bigger ideas than throwback socialist ones. The fact is we could spend a
trillion on creating new rail infrastructure and not make any real
impact on our capacity crunch. Rail is an expensive business. What we
need is fresh thinking.
In Britain it’s not actually that
difficult to find relatively good wages. The issue is how much of it we
get to keep. After we’ve paid income tax and national insurance we’ve
already taken a big hit in income. Add to that commuting costs and all
the other costs associated with work and even a highly salaried job
starts to feel like a mugs game. We need to rethink the very idea of
For starters, commuting is an absolutely absurd waste of
time. We spend at least two hours in the day travelling – usually at the
same time as everyone else – creating congestion along with all the
health problems that go with it. Why? And if you’re not spending money
on rail fares then it’s parking fees – often to do desk work we can just
as easily do from home. This makes no sense. If we can get the
workforce working from home then not only can we reduce spending on
infrastructure we can end the spiral of wage inflation. This is where we
can make tangible gains.
Instead of this, the Labour party under
Blair introduced income support benefits and the minimum wage – but all
of this is increasingly gobbled up by the cost of living – while at the
same time adding to the overall tax burden or debt mountain. This is
not sustainable – and the Tory national living wage is the same kind of
thinking; inflationary measures which sound good but do nothing to
increase our spending power or our ability to save.
What we need
is radical ideas to bring down the cost of living and the cost of doing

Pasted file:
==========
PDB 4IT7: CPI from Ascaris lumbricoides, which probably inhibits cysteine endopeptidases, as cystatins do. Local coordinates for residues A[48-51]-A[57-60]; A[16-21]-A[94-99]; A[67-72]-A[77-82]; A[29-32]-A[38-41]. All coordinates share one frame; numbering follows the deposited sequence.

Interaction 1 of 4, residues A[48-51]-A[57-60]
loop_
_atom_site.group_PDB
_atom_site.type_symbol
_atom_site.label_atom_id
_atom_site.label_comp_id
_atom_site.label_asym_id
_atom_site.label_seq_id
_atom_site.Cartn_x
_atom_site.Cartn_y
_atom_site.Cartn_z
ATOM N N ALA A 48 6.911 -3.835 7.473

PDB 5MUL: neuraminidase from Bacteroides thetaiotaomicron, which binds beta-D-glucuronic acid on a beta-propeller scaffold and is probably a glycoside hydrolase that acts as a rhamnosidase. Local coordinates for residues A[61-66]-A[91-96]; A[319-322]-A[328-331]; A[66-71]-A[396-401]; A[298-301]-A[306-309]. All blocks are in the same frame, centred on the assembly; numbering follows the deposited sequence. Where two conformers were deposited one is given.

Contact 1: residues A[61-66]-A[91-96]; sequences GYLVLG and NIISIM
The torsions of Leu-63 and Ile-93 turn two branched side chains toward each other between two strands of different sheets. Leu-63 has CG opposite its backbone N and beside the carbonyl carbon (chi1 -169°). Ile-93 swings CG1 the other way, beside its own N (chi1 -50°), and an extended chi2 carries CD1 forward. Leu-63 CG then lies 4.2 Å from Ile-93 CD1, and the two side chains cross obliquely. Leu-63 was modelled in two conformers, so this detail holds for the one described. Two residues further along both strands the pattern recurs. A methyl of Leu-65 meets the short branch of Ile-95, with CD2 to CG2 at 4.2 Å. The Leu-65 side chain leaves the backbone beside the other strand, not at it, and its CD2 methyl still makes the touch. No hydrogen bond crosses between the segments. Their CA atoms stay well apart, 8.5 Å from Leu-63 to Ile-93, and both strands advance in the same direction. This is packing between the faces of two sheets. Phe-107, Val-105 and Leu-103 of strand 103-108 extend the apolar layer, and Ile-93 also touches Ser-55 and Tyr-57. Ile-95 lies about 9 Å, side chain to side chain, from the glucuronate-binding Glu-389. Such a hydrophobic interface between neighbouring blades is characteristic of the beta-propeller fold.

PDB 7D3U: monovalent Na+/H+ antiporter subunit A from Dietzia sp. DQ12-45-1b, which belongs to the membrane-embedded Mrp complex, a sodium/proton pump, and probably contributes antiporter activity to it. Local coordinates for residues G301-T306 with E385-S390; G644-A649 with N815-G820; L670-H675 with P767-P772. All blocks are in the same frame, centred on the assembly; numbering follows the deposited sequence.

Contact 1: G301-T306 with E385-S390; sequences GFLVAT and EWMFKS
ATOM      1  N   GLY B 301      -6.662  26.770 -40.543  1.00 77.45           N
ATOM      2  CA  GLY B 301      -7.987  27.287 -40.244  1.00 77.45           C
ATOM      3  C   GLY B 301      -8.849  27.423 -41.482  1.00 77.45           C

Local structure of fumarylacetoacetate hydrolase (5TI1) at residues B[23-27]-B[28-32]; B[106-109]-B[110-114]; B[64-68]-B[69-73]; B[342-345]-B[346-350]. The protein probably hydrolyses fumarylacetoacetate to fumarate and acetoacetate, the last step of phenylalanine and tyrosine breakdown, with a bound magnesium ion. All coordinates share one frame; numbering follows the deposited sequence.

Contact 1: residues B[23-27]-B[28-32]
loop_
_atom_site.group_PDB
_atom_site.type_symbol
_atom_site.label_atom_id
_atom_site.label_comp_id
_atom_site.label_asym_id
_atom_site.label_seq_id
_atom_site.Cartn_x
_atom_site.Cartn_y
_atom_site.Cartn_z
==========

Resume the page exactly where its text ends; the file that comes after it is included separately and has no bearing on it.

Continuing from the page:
business. Nearly half the country can’t afford to save for a pension.
We can live fairly comfortable lives on a day to day basis but it’s
increasingly insecure with most of us being only two paycheques away
from financial oblivion. The pound in our pockets is the key to
electoral success – not who owns the railways.
In that, the
government is going to have to do something about how much it takes from
our wages. We have done a lot to take the low paid out of general
taxation but you can’t have a dynamic economy unless people have money
to spend, save and invest. But this is something that is alien to
Corbyn. He thinks we are not taxed enough. It’s difficult to see how
that message can connect with middle Britain. In that regard, Labour’s
centrists have a point.
But then it’s Brexit that really tells
us what’s going on. Scotland and Northern Ireland voted to remain in the
EU. That in its own way is a judgement on London. There is a lack of
trust that London will do right by them. The rest of England voted to
leave – again in defiance of London.
socially, London is increasingly divergent from the rest of the country.
The political narratives are forged in London. Banking, media and
government is all based there. It has spawned its own insular culture
that lives in a parallel universe to the rest of us. The political
debate in London is one alien to the one happening elsewhere. Policies
imposed on the regions have little or no relevance to the distinct
problems of the north of England. London has too much power.
we have seen a largely platitudinal effort to devolve powers to the
north the new authorities are again imposed by London and in all
likelihood will take power away from councils. Labour should have
opposed this, but to them it’s just another elected office to fill and
Andy Burnham couldn’t wait to give it a bash. The inherent paternalism
of Labour will ensure it is yet another rotten borough just like
We need an agenda to restructure power in Britain.
One that gives the public direct control over taxation and spending so
that they are in control. An agenda whereby people are trusted to manage
their own affairs and give themselves a break when the politicians
We need a movement that seeks to take the power back to
give to the people rather than to take it for themselves so that they
can pull the levers of power. And that's not Corbyn. There is nothing at
all radical about Corbyn’s Labour. They are the same old paternalists
who think things would be better if only they were in charge. It never
occurs to them that people are perfectly capable of finding their own
way. They are every bit as establishment as Mrs Thatcher’s Tories.